Council defies mayor’s debt collectors order


By Helen Kadirire

Harare City Council (HCC) executive has defied mayor Bernard Manyenyeni’s directive to terminate contracts of debt collectors who have been terrorising hard-pressed residents struggling to pay rates.

Bernard Manyenyeni
Bernard Manyenyeni

The mayor, who issued the order last week, argues that “it is unfair to squeeze money from suffering residents in order to allocate 70 percent of that money to salaries at the expense of service delivery”.

But this week, the debt collectors — charging a 10 percent commission on every payment made — continued on the rampage, slapping the hapless rate payers with final demand warnings.

This comes as the Morgan Tsvangirai-led MDC directed Harare councillors on February 28 to cancel the debt collectors’ contracts.

In giving his order last week, Manyenyeni said the aggressive debt recovery methods were brutal and that HCC has “little moral ground to demand these amounts from suffering residents when our cost structure is far from satisfactory”.
More importantly, he highlighted that the accuracy of the outstanding debts to council was contested.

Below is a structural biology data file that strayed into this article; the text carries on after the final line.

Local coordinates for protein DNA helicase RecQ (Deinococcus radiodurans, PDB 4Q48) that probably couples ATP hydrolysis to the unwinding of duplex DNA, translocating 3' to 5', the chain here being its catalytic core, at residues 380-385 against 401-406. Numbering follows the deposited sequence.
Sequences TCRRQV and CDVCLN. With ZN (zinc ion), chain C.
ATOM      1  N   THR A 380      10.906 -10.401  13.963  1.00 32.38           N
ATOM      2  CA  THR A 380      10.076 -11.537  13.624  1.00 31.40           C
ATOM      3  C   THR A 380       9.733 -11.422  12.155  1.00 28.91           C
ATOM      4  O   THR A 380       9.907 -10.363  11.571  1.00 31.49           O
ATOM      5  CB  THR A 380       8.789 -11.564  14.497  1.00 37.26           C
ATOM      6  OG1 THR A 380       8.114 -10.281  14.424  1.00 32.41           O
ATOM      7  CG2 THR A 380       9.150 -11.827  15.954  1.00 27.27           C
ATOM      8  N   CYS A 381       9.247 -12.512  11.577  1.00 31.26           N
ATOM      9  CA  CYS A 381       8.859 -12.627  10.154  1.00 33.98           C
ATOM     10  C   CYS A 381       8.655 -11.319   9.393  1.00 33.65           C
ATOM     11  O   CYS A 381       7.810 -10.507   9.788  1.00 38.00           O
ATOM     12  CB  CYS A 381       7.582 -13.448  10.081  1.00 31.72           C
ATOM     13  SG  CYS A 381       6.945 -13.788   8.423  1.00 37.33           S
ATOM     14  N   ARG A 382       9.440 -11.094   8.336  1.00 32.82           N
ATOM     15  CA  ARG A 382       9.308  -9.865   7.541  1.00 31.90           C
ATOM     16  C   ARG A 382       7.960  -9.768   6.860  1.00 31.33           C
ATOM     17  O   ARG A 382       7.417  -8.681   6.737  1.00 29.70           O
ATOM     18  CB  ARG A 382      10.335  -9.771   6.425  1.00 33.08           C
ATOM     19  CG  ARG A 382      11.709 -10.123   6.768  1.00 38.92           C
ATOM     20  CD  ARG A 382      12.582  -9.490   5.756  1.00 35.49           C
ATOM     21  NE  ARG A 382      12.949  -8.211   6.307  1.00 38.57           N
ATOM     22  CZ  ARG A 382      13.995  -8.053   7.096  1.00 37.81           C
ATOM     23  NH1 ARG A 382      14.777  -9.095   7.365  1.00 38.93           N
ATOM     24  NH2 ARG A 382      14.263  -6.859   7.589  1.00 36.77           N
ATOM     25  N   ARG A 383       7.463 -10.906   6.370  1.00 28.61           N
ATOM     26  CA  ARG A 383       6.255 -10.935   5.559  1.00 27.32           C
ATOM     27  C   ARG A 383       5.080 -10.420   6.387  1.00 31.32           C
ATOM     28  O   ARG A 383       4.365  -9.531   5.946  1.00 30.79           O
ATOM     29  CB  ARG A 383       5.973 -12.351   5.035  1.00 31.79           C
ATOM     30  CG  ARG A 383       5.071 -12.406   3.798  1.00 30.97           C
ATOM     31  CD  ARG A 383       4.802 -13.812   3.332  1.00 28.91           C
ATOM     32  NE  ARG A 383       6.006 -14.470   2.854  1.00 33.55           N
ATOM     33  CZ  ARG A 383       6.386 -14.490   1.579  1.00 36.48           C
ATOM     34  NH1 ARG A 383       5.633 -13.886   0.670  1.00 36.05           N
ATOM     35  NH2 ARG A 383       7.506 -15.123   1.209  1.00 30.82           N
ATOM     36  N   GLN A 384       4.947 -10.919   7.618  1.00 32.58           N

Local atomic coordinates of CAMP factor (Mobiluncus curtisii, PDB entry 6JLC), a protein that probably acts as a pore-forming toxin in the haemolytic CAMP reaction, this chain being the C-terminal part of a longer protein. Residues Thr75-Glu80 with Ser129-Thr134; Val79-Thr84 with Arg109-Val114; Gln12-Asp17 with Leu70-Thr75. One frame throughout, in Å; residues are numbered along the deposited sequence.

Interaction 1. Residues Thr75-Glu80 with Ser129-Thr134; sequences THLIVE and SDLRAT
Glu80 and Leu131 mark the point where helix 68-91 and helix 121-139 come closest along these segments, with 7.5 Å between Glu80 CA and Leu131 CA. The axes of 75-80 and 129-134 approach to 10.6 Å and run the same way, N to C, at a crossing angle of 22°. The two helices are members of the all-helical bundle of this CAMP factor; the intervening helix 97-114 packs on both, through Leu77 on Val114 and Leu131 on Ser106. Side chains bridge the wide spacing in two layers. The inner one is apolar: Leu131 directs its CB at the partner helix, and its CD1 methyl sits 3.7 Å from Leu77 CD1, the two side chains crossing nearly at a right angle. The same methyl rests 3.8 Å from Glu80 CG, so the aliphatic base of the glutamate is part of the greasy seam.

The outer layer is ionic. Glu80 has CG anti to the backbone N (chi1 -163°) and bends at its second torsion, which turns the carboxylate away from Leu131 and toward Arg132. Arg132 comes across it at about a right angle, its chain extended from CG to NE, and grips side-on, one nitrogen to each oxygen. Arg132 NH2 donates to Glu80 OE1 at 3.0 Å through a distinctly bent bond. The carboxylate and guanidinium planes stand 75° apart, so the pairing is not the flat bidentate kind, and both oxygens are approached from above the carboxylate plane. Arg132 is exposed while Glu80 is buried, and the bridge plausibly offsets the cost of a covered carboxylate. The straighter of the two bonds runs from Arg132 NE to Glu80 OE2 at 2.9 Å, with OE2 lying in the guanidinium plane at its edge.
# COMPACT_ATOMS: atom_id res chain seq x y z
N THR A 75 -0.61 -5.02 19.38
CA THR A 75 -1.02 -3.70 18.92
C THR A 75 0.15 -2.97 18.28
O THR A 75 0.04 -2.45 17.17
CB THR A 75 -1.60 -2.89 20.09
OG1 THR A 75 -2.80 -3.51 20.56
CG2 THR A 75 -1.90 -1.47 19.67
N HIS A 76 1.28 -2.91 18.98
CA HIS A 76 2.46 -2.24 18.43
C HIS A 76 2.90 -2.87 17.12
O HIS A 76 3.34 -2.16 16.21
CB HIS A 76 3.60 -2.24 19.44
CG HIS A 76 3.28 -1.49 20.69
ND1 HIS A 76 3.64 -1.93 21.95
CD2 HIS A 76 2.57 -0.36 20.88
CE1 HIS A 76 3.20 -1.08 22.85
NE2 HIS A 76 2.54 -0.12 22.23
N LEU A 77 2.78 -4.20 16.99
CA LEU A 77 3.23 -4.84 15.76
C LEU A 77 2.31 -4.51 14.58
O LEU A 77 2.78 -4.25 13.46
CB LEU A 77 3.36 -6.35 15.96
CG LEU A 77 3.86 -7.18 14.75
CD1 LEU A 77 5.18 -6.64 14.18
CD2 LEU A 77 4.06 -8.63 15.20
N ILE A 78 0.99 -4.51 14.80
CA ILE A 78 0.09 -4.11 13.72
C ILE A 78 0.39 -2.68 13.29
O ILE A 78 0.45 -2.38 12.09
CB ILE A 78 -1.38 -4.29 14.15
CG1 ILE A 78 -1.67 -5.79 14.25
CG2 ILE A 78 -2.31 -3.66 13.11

Scores of residents have lost their belongings, as the local authority attached and auctioned property to settle outstanding rate payers’ debts.

However, HCC spokesperson Michael Chideme insisted the debt collectors’ were still contracted.

“Nothing has changed. Debt collectors are still contracted by council and only a full council resolution can change the status quo,” he said.

But, Residents Forum coordinator Denford Ngadziore argued that enlisting debt collectors will not address the root cause making people struggle to pay rates — economic meltdown.

“It (hiring debt collectors) should not be unilateral decision of council management,” he said. Community Water Alliance (CWA) chairperson Hildaberta Rwambiwa said disregarding a policy directive is tantamount to assuming the power and authority of the parent ministry as overseer of a local authority.

She added that council bureaucrats cannot assume such powers and can only influence policy through research papers that are then presented to councillors for either adoption or rejection.

Rwambiwa said engaging or disengaging private debt collectors is a policy issue whose formulation lies squarely with councillors as policy makers.

“The decision by council bureaucrats is an act of insubordination, misconduct and disregard of lawful instructions. Bureaucrats who have a strong desire to formulate policy have a chance to contest for positions and get elected,” Rwambiwa said.

The CWA chairperson added that a debt audit was in order to ascertain exactly how much residents owed as a precondition to debt justice.

“Where refuse has not been collected for a month, no charges should appear on the composite bill. Where water has not been provided there should not be any charge for water consumption,” Rwambiwa said. Daily News

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